The media's loaded reporting comes as gangs of loyalist youths are petrol bombing buses and threatening extended street violence. But a resumption of The Troubles seems hardly likely. Since the Good Friday Agreement in 1998 there have been occasional outbursts such as what we are witnessing now, but the violence is of the nihilistic kind born of anger and frustration of unemployed, disaffected youth.

Lost in the general coverage is that the violence essentially began with drug raids by the Police Service of Northern Ireland (PSNI) on the homes of several leading loyalists.  It was those same drug dealers who fomented much of the violence against the PSNI.

Splinter groups on both sides, including the Real IRA, run very profitable drug businesses that have nothing to do with the partition business.  Suffice to say much of the anger is over an increased crackdown on drug kingpins.

That is not to ignore the fact that the marching season is coming up and the loyalists are about to get hot under their orange collars.

But the nationalists have long stood their ground and emerged successfully in locations like Drumcree and in Derry where some of the worst rioting used to take place.  There will be no return to the sound of the Lambeg drum marching through Catholic neighborhoods.

In fairness, unionists worked with nationalists in Derry to calm the hotheads during the marching season. 

At Drumcree it cost the lives of three young children killed by a petrol bombing to bring Orangemen to their senses.  Jason, Mark and Richard Quinn were burned to death when Ulster Volunteer Force thugs threw a petrol bomb at their house in 1998.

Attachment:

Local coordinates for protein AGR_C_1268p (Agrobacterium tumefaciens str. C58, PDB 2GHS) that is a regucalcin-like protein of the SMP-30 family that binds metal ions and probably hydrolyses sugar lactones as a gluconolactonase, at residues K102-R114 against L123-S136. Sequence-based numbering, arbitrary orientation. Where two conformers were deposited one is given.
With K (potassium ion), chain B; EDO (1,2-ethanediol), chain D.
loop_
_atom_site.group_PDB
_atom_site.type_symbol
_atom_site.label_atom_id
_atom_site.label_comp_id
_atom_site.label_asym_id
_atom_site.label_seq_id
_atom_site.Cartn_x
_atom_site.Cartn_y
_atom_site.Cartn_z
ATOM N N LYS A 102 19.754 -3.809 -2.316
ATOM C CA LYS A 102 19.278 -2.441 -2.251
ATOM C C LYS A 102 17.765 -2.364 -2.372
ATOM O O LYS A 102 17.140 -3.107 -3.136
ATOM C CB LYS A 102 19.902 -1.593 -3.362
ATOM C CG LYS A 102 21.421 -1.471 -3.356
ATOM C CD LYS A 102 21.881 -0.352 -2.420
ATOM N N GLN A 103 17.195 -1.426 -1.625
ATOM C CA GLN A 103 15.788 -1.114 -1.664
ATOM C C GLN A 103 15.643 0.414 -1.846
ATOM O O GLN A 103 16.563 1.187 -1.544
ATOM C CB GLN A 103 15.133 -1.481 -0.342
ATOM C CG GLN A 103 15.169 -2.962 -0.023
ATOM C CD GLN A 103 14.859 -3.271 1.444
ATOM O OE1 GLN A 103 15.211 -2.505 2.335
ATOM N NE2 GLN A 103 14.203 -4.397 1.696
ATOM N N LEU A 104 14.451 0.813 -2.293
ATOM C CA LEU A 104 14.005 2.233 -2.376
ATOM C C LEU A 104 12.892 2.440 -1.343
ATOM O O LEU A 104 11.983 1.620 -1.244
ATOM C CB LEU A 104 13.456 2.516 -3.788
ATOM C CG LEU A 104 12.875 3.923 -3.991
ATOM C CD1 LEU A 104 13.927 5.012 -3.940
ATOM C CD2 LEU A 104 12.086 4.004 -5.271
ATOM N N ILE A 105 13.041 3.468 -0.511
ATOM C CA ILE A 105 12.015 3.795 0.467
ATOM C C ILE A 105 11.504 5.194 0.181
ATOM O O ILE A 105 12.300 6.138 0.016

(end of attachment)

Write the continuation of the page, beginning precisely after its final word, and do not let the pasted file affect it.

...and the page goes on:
The Brexit business has, of course, caused unionists massive problems as the more they seek to integrate, the more the English wish to move away.

Unionists never seem to learn the lesson that leaders like British Prime Minister Boris Johnson could care less about them and their endless demands as the ugly sisters of the empire.

They have only bad options, and matters could become considerably worse in May if Scotland votes in the Scottish Nationalist Party in the upcoming election as all the polls indicate.  If that happens there will be an immediate demand for a Scottish referendum on independence.

So unionism only has bad options, mostly because with the honorable exception of men like David Trimble who stood by the Good Friday accords, they have absolutely no plan or idea on what to do next.

The result is scores of disaffected youth burning buses and rioting because they claim to have been betrayed.

Something must change. The reality is that the nationalist side has to use all its persuasive powers to win over some percentage of unionism to some different kind of governance than what exists at present.

It is a herculean task.  Unionism cannot seem to grasp that the longer they stall the further they will fall because they will no longer be the dominant party electorally.

What is needed is a contest of ideas, not a new series of confrontations. The Democratic Unionist Party has but two choices -- go for an agreed outcome now or see their political clout diminish and decline. 

The choice seems obvious. The petrol bomb-throwing mob has made the choice even clearer.  The time to talk has come.